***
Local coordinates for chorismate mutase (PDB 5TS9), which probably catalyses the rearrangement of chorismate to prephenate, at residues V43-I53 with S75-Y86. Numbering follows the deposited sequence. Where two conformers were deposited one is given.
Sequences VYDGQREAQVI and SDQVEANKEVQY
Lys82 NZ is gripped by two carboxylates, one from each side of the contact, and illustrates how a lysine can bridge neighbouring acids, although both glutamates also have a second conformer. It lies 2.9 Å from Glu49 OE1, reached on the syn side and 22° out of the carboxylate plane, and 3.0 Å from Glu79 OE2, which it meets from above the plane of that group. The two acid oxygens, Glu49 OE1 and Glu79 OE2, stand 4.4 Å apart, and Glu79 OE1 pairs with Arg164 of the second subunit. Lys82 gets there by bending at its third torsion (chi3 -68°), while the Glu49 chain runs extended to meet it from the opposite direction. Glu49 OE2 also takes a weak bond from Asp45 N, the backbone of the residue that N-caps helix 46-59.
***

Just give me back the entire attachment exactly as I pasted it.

Local coordinates for chorismate mutase (PDB 5TS9), which probably catalyses the rearrangement of chorismate to prephenate, at residues V43-I53 with S75-Y86. Numbering follows the deposited sequence. Where two conformers were deposited one is given.
Sequences VYDGQREAQVI and SDQVEANKEVQY
Lys82 NZ is gripped by two carboxylates, one from each side of the contact, and illustrates how a lysine can bridge neighbouring acids, although both glutamates also have a second conformer. It lies 2.9 Å from Glu49 OE1, reached on the syn side and 22° out of the carboxylate plane, and 3.0 Å from Glu79 OE2, which it meets from above the plane of that group. The two acid oxygens, Glu49 OE1 and Glu79 OE2, stand 4.4 Å apart, and Glu79 OE1 pairs with Arg164 of the second subunit. Lys82 gets there by bending at its third torsion (chi3 -68°), while the Glu49 chain runs extended to meet it from the opposite direction. Glu49 OE2 also takes a weak bond from Asp45 N, the backbone of the residue that N-caps helix 46-59.